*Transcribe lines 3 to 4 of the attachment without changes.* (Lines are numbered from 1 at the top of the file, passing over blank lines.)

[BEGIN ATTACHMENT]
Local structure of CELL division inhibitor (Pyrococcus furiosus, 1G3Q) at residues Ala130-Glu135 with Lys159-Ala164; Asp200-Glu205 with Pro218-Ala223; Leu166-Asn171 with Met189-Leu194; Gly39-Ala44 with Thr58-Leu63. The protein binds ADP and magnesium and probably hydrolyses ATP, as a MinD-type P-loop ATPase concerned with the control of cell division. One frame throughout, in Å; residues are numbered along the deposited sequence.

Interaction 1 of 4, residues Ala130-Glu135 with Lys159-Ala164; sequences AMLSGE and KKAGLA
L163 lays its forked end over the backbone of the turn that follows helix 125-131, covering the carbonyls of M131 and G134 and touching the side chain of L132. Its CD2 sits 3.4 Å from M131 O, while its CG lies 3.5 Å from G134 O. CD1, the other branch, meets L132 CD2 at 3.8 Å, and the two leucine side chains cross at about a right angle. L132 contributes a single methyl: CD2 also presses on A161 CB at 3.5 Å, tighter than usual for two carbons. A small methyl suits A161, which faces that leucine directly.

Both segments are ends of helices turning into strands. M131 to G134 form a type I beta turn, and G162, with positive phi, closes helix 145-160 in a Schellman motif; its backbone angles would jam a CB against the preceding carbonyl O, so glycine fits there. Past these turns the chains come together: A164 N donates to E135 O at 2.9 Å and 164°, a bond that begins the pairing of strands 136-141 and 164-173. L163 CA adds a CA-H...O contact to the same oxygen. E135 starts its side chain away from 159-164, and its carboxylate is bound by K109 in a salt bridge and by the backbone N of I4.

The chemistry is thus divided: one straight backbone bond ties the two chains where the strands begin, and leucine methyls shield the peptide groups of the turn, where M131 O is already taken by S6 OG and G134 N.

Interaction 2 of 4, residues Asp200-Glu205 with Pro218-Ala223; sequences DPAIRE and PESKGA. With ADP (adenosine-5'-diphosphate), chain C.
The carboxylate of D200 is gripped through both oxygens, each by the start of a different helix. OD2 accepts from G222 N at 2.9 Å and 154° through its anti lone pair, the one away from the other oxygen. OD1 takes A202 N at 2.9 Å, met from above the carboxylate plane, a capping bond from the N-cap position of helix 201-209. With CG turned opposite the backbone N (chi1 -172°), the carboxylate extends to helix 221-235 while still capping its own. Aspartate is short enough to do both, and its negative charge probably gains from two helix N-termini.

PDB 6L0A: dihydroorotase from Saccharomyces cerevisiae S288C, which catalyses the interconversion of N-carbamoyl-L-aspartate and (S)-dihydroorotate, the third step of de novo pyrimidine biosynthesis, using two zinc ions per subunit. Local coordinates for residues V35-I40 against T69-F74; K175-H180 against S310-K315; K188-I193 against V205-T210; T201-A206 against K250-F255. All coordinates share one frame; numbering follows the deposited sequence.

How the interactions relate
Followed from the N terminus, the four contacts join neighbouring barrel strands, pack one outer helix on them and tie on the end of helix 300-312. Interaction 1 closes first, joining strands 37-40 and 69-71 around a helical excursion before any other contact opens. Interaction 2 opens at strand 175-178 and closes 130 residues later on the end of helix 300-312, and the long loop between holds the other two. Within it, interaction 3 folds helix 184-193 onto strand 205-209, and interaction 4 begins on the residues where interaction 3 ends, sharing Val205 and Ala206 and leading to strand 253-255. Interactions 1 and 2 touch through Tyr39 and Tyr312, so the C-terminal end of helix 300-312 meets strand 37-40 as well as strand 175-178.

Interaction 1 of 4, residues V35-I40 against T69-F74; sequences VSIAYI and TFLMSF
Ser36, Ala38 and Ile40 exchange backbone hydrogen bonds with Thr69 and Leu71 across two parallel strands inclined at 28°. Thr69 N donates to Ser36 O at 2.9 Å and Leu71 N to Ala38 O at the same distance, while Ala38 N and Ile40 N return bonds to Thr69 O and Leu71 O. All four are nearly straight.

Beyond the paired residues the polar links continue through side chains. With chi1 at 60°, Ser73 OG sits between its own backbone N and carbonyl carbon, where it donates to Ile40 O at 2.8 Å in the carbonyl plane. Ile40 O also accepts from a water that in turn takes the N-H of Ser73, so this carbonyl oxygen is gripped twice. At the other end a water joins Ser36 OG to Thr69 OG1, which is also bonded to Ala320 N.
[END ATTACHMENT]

L163 lays its forked end over the backbone of the turn that follows helix 125-131, covering the carbonyls of M131 and G134 and touching the side chain of L132. Its CD2 sits 3.4 Å from M131 O, while its CG lies 3.5 Å from G134 O. CD1, the other branch, meets L132 CD2 at 3.8 Å, and the two leucine side chains cross at about a right angle. L132 contributes a single methyl: CD2 also presses on A161 CB at 3.5 Å, tighter than usual for two carbons. A small methyl suits A161, which faces that leucine directly.

Both segments are ends of helices turning into strands. M131 to G134 form a type I beta turn, and G162, with positive phi, closes helix 145-160 in a Schellman motif; its backbone angles would jam a CB against the preceding carbonyl O, so glycine fits there. Past these turns the chains come together: A164 N donates to E135 O at 2.9 Å and 164°, a bond that begins the pairing of strands 136-141 and 164-173. L163 CA adds a CA-H...O contact to the same oxygen. E135 starts its side chain away from 159-164, and its carboxylate is bound by K109 in a salt bridge and by the backbone N of I4.